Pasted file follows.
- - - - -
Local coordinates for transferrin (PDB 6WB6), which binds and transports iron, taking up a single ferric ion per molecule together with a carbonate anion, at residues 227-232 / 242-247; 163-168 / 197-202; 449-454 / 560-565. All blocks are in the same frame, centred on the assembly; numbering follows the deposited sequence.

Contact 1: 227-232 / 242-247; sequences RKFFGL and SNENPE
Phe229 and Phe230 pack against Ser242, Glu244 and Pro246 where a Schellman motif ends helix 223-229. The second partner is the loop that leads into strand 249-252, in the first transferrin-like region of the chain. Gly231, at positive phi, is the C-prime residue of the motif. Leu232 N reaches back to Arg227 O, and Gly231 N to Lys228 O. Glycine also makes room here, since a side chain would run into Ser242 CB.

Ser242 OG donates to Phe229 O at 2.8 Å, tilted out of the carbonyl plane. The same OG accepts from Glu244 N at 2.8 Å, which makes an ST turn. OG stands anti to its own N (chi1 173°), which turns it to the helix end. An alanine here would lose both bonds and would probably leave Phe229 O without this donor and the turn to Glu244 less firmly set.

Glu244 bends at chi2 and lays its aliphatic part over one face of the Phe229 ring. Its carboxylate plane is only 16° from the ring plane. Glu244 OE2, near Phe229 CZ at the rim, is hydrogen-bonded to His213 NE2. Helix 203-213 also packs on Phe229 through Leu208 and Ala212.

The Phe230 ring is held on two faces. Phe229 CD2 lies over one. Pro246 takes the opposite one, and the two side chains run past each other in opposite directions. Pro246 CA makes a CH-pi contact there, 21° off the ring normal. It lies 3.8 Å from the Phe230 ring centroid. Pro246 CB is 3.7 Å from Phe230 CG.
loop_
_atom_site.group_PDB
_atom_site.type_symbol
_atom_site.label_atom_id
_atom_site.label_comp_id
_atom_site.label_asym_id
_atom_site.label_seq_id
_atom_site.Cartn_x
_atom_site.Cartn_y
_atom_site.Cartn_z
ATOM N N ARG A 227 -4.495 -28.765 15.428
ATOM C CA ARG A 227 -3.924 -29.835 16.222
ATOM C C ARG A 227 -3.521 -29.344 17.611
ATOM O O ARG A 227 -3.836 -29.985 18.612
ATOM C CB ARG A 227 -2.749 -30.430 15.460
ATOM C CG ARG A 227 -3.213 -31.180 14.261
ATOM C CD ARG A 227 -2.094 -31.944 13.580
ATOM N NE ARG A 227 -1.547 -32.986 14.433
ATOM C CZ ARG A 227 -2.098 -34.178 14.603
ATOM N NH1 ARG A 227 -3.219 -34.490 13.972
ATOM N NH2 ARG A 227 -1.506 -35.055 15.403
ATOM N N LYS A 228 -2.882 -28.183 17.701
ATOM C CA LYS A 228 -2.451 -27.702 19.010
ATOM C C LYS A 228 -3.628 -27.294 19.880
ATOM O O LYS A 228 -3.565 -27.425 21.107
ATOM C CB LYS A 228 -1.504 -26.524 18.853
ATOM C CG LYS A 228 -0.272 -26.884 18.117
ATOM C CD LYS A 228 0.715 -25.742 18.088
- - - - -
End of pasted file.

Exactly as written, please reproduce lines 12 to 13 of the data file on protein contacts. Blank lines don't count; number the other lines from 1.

_atom_site.label_asym_id
_atom_site.label_seq_id